If you’re like most people, you’ve heard the phrase due process – but it’s kind-of a broad term, so what does it really mean? Find out now.
What is Due Process in the Wisconsin Criminal Court System?
Due process is a term that means legal matters must be resolved under established rules that ensure criminal suspects are treated fairly. In fact, it applies to civil matters, as well – so generally speaking, it means that people facing potential legal consequences for anything must be treated fairly, and their rights must not be violated. It’s the framework for the legal relationship people have with local, state and federal government.
Due process is part of both the Fifth and Fourteenth Amendments to the U.S. Constitution. Both of these amendments prohibit the government from doing anything that would deprive a person of “life, liberty or property without due process of law.”
Related: Will talking to police help my case?
Due Process in Practice
There are two types of due process: procedural and substantive.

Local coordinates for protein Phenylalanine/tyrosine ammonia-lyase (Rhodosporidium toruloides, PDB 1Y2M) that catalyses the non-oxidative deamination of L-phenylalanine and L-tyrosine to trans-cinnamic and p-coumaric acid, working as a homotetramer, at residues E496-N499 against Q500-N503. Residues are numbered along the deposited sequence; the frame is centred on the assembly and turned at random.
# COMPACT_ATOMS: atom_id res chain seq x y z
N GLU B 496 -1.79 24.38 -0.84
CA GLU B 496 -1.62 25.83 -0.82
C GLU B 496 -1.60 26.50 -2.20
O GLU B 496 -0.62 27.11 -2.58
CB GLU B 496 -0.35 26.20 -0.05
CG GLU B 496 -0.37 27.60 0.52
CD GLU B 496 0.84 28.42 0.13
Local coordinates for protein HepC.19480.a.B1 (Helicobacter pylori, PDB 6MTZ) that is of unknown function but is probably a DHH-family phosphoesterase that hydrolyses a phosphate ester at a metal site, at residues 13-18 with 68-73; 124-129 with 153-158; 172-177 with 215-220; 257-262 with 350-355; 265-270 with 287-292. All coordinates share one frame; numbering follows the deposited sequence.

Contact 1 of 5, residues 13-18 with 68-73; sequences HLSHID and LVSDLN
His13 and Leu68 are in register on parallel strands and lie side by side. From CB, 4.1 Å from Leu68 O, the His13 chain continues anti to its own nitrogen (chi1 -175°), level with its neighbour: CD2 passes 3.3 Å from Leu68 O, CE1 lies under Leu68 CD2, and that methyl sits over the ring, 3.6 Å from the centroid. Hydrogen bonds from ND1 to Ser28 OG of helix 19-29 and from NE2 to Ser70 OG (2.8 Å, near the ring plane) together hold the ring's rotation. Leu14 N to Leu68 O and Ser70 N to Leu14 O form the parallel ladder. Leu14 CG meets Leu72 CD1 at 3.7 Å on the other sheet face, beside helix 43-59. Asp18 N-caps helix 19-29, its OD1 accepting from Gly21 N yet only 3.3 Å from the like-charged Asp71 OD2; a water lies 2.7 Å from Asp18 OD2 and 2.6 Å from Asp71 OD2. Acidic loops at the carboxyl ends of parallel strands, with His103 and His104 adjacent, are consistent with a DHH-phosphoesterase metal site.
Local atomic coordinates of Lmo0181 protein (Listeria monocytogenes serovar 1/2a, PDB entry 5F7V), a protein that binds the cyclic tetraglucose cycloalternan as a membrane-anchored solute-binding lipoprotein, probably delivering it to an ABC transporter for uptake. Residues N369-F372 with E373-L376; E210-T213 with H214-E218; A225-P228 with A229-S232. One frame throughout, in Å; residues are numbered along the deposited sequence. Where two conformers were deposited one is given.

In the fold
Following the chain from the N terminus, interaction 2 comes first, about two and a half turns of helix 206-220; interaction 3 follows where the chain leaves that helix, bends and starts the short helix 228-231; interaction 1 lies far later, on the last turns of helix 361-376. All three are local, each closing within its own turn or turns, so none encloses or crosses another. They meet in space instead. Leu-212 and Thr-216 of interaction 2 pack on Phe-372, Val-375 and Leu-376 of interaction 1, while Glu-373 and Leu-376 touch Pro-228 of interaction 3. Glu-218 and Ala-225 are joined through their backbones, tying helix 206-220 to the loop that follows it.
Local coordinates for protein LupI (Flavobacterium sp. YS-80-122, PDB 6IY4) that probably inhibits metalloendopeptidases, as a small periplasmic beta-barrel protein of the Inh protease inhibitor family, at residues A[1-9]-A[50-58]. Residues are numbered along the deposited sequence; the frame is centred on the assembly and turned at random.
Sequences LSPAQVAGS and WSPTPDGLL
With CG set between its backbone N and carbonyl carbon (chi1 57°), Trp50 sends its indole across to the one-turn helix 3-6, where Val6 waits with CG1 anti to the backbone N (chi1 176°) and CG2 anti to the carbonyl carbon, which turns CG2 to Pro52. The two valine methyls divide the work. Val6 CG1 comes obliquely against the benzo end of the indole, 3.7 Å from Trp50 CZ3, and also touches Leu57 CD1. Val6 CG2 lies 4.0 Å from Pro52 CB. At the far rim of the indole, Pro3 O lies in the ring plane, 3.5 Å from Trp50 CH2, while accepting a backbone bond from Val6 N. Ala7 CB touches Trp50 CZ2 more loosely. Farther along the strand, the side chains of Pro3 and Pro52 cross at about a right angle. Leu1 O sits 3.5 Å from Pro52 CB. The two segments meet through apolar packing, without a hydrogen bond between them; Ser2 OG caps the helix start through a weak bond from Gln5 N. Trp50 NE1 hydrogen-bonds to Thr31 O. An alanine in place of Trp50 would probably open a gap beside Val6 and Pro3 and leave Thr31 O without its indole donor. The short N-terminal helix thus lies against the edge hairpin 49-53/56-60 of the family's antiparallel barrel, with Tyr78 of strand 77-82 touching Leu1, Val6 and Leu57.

Procedural due process requires the federal government to notify a person, give the person the opportunity to be heard, and provide a decision by a neutral party if the government may act in a way that could deny a person life, liberty or property. You see this in practice when a person goes to court after being accused of a criminal offense. The person who’s been accused of a crime has the following rights (and then some):
- An unbiased tribunal (which may mean either a judge alone or a judge and jury)
- Know the charges and on what grounds the charges were made
- Present reasons to show that the charges should not stand
- Present evidence
- Call witnesses
- Know what type of evidence the opposing party has
- Cross-examine witnesses for the opposing party
- Representation by legal counsel (an attorney)
- An impartial decision based only on the evidence presented
Substantive due process allows courts to protect people’s fundamental rights from government interference, such as when laws are vaguely written or the rights aren’t expressly mentioned in the U.S. Constitution.
Do You Need to Talk to an Attorney About Criminal Charges?
Attorneys can represent you in court and ensure that you receive due process – they’re there to preserve your rights. If you’ve been accused of a crime, we may be able to help you. Call us at 414-383-6700 to schedule your free consultation now so we can answer your questions and help you get the best possible outcome in your case.